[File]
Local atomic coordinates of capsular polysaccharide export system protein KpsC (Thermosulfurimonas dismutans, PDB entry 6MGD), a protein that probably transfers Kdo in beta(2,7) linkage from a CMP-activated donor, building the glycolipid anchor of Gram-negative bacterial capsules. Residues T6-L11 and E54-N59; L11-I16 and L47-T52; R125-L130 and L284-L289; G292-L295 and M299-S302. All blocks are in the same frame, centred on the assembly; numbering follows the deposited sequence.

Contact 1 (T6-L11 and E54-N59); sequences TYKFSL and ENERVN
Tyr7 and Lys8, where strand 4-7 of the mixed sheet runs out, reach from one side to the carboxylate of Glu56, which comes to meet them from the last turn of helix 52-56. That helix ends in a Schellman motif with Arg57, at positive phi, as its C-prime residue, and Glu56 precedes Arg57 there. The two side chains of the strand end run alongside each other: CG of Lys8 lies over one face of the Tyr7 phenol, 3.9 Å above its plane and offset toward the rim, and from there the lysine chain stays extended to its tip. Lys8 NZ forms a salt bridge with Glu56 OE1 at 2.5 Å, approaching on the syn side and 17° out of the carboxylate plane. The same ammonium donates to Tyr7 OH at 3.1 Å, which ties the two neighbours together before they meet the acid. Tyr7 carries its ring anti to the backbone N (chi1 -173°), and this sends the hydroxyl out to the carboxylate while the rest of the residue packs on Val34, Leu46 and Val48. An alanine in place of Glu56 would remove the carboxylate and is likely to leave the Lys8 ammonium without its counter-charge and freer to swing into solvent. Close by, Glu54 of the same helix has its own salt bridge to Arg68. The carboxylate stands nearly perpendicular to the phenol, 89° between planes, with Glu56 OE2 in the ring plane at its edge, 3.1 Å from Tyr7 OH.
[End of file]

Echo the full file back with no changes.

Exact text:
Local atomic coordinates of capsular polysaccharide export system protein KpsC (Thermosulfurimonas dismutans, PDB entry 6MGD), a protein that probably transfers Kdo in beta(2,7) linkage from a CMP-activated donor, building the glycolipid anchor of Gram-negative bacterial capsules. Residues T6-L11 and E54-N59; L11-I16 and L47-T52; R125-L130 and L284-L289; G292-L295 and M299-S302. All blocks are in the same frame, centred on the assembly; numbering follows the deposited sequence.

Contact 1 (T6-L11 and E54-N59); sequences TYKFSL and ENERVN
Tyr7 and Lys8, where strand 4-7 of the mixed sheet runs out, reach from one side to the carboxylate of Glu56, which comes to meet them from the last turn of helix 52-56. That helix ends in a Schellman motif with Arg57, at positive phi, as its C-prime residue, and Glu56 precedes Arg57 there. The two side chains of the strand end run alongside each other: CG of Lys8 lies over one face of the Tyr7 phenol, 3.9 Å above its plane and offset toward the rim, and from there the lysine chain stays extended to its tip. Lys8 NZ forms a salt bridge with Glu56 OE1 at 2.5 Å, approaching on the syn side and 17° out of the carboxylate plane. The same ammonium donates to Tyr7 OH at 3.1 Å, which ties the two neighbours together before they meet the acid. Tyr7 carries its ring anti to the backbone N (chi1 -173°), and this sends the hydroxyl out to the carboxylate while the rest of the residue packs on Val34, Leu46 and Val48. An alanine in place of Glu56 would remove the carboxylate and is likely to leave the Lys8 ammonium without its counter-charge and freer to swing into solvent. Close by, Glu54 of the same helix has its own salt bridge to Arg68. The carboxylate stands nearly perpendicular to the phenol, 89° between planes, with Glu56 OE2 in the ring plane at its edge, 3.1 Å from Tyr7 OH.